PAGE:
The Boy Who Watches Skateboarders MAG

November 7, 2012
By CoffeeGirl17 GOLD, Grand Rapids, Michigan
CoffeeGirl17 GOLD, Grand Rapids, Michigan
18 articles 0 photos 4 comments

Favorite Quote:
"Life is like a bowl of cherries, with a few nuts thrown in."

Every day after school I sit on a green bench and watch the skateboarders.

“Okay, kid, ya gotta glue your ass to this bench till I get outta class. No talkin' to strangers, and no crossin' the street. M'kay, give me a kiss.”

I plant a quick kiss on my sister's flushed cheek, making sure no other kids are looking. One time this stupid kid with skinny legs and bad breath (his name was Tony and he was in Miss Lopez's third grade class with me) saw me kissing my sister and told all the girls at school. They went wild, asking me for kisses on their ugly cheeks all the time. It was awful.

Anyways, I have to “glue my ass” to this bench on account of my older sister taking classes at this community college or whatever. Says she's gonna write some day, says she's got big plans. I think that if she writes how she talks, she won't get a job any place good. But I don't tell her that.

There isn't anything cool about sitting on a bench for two hours. I see the same bums every day passing a brown paper bag on the steps of the old church across the street. I think I know what's in it, but I don't want to say it out loud. Then there's this girl who stands at the corner and waits for her boyfriend. That's on Mondays. She attacks pieces of gum like a shark and I ­remember thinking she had the biggest lips I'd ever seen on a girl. And when her boyfriend finally stumbles down the street to meet her, she sinks her sharp fingernails into her hip, smacking the gum even louder: “Where you beeeen, bee-boo? I been getting ooold waitin' here for ya. You need to teach your legs to walk faster, or somethin'.”

He doesn't ever say anything to her. He sort of reminds me of this quiet kid who lived a block from us. He was pretty nice to me. His hair was always greasy and he smelled this awful kind of sweet that really stayed in your nose for a while. I liked him though, even though he moved away kind of sudden without saying good-bye.

“Bee-boo, why isn't you askin' me about my math quiz today? I told you this mornin' I was gonna have one. I think I even did pretty good this time.”

He just kinda stares at her with blank eyes, but he takes her hand anyway. They start their long, slow march down the street, her loud voice drifting away like the two of them are walking into a tunnel.

This kid doesn't seem as nice as the guy down the block from me, but he still kinda reminds me of him.

I know I said before that there's nothing cool about sitting here on this bench every day. That actually isn't true at all. After about 45 minutes (it's actually 47 minutes, but I thought I'd make it even), these guys start rolling down the street on their skateboards. They must all come from the same class or something 'cause they go so fast as to make you think they're flying.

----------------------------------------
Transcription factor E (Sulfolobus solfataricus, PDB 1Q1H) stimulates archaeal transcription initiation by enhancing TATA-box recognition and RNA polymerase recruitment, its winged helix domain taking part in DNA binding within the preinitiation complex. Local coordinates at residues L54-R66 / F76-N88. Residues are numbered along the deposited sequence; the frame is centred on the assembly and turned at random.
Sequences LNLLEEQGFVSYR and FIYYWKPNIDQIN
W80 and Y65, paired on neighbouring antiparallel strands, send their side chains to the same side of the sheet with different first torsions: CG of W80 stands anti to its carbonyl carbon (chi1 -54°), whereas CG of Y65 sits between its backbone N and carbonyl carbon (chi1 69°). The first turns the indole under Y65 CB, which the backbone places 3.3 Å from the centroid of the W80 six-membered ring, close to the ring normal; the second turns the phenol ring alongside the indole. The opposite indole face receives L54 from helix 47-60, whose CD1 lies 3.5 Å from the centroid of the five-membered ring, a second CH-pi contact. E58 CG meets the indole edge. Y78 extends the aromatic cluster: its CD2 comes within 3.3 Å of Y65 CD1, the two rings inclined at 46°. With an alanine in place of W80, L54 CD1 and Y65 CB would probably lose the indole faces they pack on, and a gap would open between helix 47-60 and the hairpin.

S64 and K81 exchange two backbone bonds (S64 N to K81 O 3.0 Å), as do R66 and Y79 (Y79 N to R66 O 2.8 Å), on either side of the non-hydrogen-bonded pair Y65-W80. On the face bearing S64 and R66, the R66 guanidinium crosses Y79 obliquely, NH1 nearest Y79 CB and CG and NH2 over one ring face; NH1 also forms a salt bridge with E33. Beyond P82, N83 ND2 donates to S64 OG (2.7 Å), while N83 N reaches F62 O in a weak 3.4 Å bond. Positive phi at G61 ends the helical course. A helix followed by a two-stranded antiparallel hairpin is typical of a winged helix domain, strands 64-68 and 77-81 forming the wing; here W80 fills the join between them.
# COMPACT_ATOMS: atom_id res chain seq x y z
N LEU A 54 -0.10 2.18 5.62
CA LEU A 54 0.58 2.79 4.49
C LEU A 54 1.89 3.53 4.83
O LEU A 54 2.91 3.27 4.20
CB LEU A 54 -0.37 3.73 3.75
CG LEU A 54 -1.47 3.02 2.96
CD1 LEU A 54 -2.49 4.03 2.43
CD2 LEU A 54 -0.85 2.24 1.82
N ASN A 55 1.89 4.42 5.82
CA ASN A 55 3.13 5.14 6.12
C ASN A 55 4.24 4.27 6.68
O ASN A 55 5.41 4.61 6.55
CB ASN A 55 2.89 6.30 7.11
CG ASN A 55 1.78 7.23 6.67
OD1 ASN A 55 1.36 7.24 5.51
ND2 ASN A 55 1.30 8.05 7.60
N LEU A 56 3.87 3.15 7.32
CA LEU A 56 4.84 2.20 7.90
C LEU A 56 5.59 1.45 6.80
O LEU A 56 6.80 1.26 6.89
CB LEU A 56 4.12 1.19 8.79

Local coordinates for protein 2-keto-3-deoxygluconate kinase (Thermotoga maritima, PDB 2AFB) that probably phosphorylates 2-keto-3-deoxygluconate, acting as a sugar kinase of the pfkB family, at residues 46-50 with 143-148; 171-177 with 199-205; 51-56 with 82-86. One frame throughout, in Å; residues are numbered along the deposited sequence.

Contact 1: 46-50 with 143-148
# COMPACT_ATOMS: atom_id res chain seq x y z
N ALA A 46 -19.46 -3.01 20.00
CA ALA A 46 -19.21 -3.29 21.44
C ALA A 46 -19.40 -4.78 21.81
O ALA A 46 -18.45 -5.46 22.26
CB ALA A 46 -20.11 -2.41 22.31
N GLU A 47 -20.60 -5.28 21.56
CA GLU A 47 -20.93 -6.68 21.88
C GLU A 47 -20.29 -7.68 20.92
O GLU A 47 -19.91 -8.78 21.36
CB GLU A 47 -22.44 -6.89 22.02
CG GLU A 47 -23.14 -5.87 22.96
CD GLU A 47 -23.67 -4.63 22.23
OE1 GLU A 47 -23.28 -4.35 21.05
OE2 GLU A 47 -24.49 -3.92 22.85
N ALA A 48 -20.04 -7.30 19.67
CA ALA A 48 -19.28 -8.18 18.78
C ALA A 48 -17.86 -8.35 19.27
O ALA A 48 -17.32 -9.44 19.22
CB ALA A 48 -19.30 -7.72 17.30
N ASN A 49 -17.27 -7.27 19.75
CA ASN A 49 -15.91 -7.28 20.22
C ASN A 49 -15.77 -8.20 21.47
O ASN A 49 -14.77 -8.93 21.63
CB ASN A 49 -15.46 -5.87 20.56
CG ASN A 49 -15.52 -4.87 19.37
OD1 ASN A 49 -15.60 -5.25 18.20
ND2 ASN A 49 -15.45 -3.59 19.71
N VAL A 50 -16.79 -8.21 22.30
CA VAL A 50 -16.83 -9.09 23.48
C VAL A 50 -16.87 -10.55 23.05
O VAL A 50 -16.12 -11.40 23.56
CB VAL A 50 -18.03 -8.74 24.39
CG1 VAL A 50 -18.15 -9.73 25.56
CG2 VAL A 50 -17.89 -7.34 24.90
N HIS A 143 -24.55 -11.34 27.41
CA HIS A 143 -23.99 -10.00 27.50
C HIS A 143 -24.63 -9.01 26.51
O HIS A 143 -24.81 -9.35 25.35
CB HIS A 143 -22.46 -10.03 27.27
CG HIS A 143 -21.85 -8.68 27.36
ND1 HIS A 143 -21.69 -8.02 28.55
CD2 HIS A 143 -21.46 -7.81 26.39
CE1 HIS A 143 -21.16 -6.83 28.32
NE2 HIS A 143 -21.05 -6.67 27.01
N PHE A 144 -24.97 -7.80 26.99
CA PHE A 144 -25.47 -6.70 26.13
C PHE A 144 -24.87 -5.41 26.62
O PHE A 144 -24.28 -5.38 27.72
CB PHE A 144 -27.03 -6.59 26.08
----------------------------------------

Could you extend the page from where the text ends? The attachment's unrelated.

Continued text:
It starts as this rumbling, like it's coming from some place deep inside the ground and vibrating up, slowly, through my whole body. I always see the same guy first. He wears these really cool, over-sized T-shirts and big, purple shoes that say Vans on the side in puffy white letters. He's not handsome by my sister's definition, but he's attractive in a way I can't quite describe. He's got something about him that no one else does. Anyway, he pushes himself down the street, fast as hell, starting as a blurry speck of purple and skateboard and nerd glasses and quickly racing toward me.

That grinding of wheels on concrete thrills through my veins, like chains crunching on a roller coaster. One quick swipe of his foot on the ground – his image grows sharper and louder with every breath and something deep inside me awakens just for this moment. Swiping, crouching, gliding, flying – close, so close! Whoooosh! He flies past me, just centimeters from my toes. I've held my breath almost the whole time and I let it out with his passing. I can't help myself. I laugh until my insides are empty, empty as that bottle of whiskey those bums pass to each other every day or the hearts of the slumped-over kids wandering around this crazy place. Even so, I feel complete. I feel infinite. I still hear and feel the wheels of that skateboard rippling under my feet. I wish I'd taken my shoes off.

“Hey, you think sometime I could get a skateboard?”

My sister, fresh out of writing class, screws up her face at me. “Has you lost your mind?! You would break your neck riding on one of them things and if you think I'm gonna scrape you off the street when you turn into road kill, then you better think again, kid, cuz I don't have time for that. I got big plans without you goin' and makin' me crazy.”

I glance over at her, trying hard to mask my disappointment. “Well, maybe when you're a famous writer for a magazine or something, then you could maybe think about it for my birthday or for Christmas.”

This seems to soften her a little, and she swells up and gets this proud look behind her eyes. She gets that way whenever she's thinking about her big plans. “Well, okay, kid, maybe by then you'd be old enough not to kill yourself. But I'm not promisin' nothin'.”

She's never going to be a famous writer if she writes like she talks. But I keep on walking, and I don't tell her that.

The author's comments:
For the precious few silent and critical observers still sitting on public benches, the ones not glued to technology, I salute you. The thoughtful individuals who question human behavior and find excitement in everyday occurrences have creative power that defies the modern age.

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